Not your average Dr. Phil intervention
I must admit that when I first heard about Intiman’s new show Barbecue, by Robert O’Hara, about two families, one black, one white, having family interventions for drug-addicted sisters, written by guy with an Irish last name, I cringed. HELP !!!!
The only help I needed was help to stop laughing and occasionally crying, so that the actors on stage could get on with the play. Yes it was a)that funny b)that sad and c)that uplifting. Since nothing can top the eloquence of the director, I will just quote her because it pretty much sums up what I took away from the play: “People tend to embrace the things that make us different rather than the complexities that make us all human beings. We want to turn that idea on its head with this story.” And did it ever!!!!! Without ever sounding serious or pompous, the script itself was outrageously witty and the delivery was wittily outrageous.
Starting with an intriguing dramatic structure, which got derailed after the first act, the play takes place in an urban public park in what appears to be Oklahoma or Texas, judging by the oil-well in the background. As the play opens, a highly dysfunction white family of three sisters and a brother, socially situated on the cusps of the working class and the lumpen-proletariat, are setting up for some sort of family reunion in a public park.
However, it is in fact a surprise intervention for the most obviously drug-addicted member, who is about to arrive. My notes from this scene said “this is a family not even Dr. Phil could help” and “a bit caricatured” In spite of the caricatured over-the-top dysfunction, the dialogue was incredibly funny, with sooo many memorable one liners, all written in perfect red-neck dialect.
As the play progressed, the white and black families, with different casts, alternated the scenes chronologically, the dialogue was different, one using Black urban dialect, the other Red-neck, but the supposedly different families (of the same social class) followed the same story-line. The sheer linguistic gymnastics of the dialogue deserves the Olympic gold-medal for originality; the casts were more than capable of the requisite split second timing necessary to deliver the intricate verbal maneuvers.
However, just when we thought we could not laugh any more, the play gets even more amusing because mid-way through the play, there is an strange plot twist, as the author takes the mickey out of the current state, not of race relations itself, but of the endless “commentary” about race relations. Hollywood, drug recovery programs, as well as tell-all-memoires are also fair game for his relentless insights.
Director Malika Oyetimein deserves high praise for bringing everything together in this production. Robert O’Hara, the playwright, who I discovered is not Irish Catholic but African American, also deserves every prize imaginable for the creativity of the structure and dialogue of this highly entertaining intelligent play.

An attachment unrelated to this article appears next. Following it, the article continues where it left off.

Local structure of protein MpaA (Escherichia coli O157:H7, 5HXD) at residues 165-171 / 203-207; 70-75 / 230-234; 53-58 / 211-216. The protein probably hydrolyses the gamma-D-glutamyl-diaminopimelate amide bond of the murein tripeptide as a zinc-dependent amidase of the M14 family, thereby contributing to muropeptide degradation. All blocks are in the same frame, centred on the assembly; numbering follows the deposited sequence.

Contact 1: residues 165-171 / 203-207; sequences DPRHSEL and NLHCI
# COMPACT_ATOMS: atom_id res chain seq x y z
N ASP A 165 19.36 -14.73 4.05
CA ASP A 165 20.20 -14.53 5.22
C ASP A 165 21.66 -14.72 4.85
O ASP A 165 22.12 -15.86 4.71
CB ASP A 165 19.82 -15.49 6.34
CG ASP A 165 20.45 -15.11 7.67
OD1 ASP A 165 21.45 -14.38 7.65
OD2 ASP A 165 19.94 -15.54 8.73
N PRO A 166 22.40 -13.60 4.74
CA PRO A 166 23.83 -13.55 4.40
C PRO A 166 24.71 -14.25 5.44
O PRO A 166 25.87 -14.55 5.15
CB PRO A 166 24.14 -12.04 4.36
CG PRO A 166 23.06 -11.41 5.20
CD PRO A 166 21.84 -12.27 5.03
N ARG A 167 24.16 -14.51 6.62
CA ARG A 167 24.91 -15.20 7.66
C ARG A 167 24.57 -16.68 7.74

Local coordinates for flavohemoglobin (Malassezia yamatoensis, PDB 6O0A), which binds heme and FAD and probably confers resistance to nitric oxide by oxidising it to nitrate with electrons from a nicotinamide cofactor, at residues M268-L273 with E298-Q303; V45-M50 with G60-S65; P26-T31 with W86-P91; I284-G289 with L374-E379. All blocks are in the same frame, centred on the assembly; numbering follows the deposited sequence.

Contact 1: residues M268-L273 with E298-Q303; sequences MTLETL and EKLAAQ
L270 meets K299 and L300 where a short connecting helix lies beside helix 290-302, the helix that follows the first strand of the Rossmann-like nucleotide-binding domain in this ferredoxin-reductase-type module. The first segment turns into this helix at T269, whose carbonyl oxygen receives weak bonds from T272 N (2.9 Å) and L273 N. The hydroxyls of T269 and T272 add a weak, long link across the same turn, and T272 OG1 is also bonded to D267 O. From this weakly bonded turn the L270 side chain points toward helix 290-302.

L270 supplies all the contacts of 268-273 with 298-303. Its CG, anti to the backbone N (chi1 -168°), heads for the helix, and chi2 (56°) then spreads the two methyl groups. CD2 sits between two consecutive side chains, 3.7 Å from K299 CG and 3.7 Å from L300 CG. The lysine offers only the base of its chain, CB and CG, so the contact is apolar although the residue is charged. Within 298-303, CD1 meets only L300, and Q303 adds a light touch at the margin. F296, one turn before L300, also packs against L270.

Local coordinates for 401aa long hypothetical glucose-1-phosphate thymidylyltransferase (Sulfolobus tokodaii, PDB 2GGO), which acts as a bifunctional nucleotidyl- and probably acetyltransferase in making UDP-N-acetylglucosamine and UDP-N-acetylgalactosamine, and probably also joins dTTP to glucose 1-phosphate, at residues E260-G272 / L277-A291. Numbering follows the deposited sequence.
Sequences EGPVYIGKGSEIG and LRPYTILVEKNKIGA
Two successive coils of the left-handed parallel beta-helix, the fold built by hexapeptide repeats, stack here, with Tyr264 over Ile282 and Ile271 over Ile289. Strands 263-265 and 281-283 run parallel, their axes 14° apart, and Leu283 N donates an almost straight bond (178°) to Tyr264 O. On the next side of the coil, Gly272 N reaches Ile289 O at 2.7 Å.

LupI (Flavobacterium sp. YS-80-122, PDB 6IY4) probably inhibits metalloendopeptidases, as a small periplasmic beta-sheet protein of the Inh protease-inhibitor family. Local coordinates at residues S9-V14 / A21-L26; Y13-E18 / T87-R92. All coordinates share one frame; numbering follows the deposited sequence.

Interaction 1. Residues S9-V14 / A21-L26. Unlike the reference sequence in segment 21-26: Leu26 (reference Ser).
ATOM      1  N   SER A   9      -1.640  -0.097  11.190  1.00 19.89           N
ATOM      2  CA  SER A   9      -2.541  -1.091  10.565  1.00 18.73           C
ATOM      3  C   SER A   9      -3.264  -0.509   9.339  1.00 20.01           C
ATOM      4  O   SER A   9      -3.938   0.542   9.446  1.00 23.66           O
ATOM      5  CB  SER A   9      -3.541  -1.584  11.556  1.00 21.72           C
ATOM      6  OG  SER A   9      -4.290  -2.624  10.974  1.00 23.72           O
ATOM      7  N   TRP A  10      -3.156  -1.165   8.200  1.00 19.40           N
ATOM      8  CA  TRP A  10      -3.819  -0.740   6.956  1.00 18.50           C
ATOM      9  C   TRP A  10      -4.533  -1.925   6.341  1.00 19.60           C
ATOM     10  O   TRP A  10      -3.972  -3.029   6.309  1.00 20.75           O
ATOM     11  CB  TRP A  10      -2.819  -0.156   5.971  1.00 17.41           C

Utilizing the high ceilings and sense of open space in the theatre of the LHPAI, the set by Julia Hayes Welch was perfection itself. Every detail of a public park was there, the barbecue, the trash bin, pic-nic tables, swing set and the fake grass. The entire cast was stellar; particular stand-outs were Lamar Legend, the brother in the black family, Shaunyce Omar as Lillie Anne, the black bossy presumably eldest sister in the black family and both Barbaras: Kamaria Harris in the black family and Eryn Joslyn in the white family, as the drug addicted sisters.
Costuming by Kelly McDonald was truly inspired and added so much to our understanding of the play and ultimately to accepting the strange reality of the plot twist. Just seeing how the people were dressed caused about ten minutes of sustained laughter.
I recommend this play for everyone, we live in troubled times, there is no more effective medium than humor for disseminating the truth, and relieving us of the burden of that disturbing truth.
Also, the facility is lovely, the theatre is inside a former Jewish synagogue, (designated as a Seattle Historic Landmark, now part of Seattle Parks and Recreation) Attached to the lobby of the theater itself is a balcony with good views for the intermissions. Blessedly there is a parking lot, and plenty of off-street free parking. Also driving there is easy as there is very little traffic in that part of town.
Just to make my own political dig: It might be good chance to catch a glimpse of the beautiful but disappearing architecture of the Central District before it “develops” into Leggoland.
Barbecue Intiman Theatre at Langston Hughes Performing Arts Institute (LHPAI) 104-17th Ave S. (17th and Yesler) Wed-Sat 7:30 pm. Sun 2:00 pm. N.B. Fri June 16 ASL Performance. Thru June 25th.